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During an intervention, family and close friends gather with the person struggling with addiction to discuss the issue. Historically, clinicians advocated a rather draconian approach to interventions, instructing those holding the intervention to begin by asking the identified patient to be quiet and simply listen. In this approach, the affected person had no say in the discussion, and was often given an ultimatum. Many clinicians now favor a more interactive approach to interventions, wherein the person with addiction can voice his or her concerns without fear of reproach. Contemporary intervention approaches use various devices to gain the interest of the person with addiction so that the family doesn't have to cut ties or support.
Interventions, whether traditional or contemporary, share some common elements. At the outset, the affected person's family and loved ones recount how the problem with addiction has affected each of them. By confronting the loved one with the consequences of his or her addiction, both objective and subjective, an intervention might penetrate the person's resistance to change and help him or her decide to seek treatment.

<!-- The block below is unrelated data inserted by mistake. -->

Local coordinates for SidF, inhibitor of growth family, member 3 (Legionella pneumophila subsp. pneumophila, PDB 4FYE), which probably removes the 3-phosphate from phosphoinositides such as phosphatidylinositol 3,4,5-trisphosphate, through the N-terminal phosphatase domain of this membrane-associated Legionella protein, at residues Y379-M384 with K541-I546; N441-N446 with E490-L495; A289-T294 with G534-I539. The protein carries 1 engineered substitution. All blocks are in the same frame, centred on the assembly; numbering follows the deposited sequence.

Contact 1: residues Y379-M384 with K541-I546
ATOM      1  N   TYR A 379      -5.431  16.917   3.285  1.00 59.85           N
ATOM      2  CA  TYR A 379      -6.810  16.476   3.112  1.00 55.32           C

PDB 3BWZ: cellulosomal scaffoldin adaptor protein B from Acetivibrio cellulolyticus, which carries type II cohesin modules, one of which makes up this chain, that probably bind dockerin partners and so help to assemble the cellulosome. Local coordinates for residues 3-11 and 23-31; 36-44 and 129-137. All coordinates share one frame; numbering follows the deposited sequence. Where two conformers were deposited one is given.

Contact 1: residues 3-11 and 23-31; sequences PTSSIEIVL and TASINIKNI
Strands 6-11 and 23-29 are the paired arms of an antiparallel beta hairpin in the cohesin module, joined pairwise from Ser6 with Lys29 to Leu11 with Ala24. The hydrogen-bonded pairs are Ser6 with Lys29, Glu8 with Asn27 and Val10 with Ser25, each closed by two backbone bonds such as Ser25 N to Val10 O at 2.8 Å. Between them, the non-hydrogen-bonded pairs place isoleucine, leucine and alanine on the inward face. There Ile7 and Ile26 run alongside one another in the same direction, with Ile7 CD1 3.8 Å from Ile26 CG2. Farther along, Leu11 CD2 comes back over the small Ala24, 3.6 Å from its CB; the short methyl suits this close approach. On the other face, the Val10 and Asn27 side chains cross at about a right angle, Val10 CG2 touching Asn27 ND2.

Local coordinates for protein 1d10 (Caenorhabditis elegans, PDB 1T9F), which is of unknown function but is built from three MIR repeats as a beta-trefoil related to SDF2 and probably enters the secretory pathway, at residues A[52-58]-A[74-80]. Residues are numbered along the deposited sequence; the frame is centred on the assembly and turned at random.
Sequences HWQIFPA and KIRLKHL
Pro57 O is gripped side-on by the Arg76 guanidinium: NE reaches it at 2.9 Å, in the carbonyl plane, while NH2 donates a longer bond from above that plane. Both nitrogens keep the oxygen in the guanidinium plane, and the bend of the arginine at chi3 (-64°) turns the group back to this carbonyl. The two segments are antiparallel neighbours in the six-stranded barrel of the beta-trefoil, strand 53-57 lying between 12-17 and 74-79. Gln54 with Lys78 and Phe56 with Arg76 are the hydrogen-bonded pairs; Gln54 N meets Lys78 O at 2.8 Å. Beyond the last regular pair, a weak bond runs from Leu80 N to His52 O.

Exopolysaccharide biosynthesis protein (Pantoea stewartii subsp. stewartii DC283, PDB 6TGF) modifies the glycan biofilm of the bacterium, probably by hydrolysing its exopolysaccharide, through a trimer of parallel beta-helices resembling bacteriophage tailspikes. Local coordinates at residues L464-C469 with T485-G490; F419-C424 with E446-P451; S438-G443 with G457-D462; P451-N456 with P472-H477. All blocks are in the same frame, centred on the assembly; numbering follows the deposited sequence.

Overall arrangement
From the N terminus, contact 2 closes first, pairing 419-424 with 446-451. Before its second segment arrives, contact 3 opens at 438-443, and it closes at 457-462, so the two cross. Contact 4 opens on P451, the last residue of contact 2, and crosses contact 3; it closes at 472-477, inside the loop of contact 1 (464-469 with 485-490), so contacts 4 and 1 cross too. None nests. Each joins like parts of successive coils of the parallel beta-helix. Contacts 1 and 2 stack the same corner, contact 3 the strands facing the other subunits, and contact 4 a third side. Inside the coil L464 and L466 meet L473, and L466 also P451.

In any intervention, the entire family system is involved; it's not just the addict who goes through the process. Watch intervention specialist Heather Hayes explain how an intervention works, how family participates, and a few different models.
In an addiction intervention, you invite the loved one you are concerned about to attend a family meeting and discuss the issue in a supportive environment. Watch health educator and interventionist Brad Lamm describe what happens at an intervention.
This content reflects information from various individuals and organizations and may offer alternative or opposing points of view. It should not be used for medical advice, diagnosis or treatment. As always, you should consult with your healthcare provider about your specific health needs.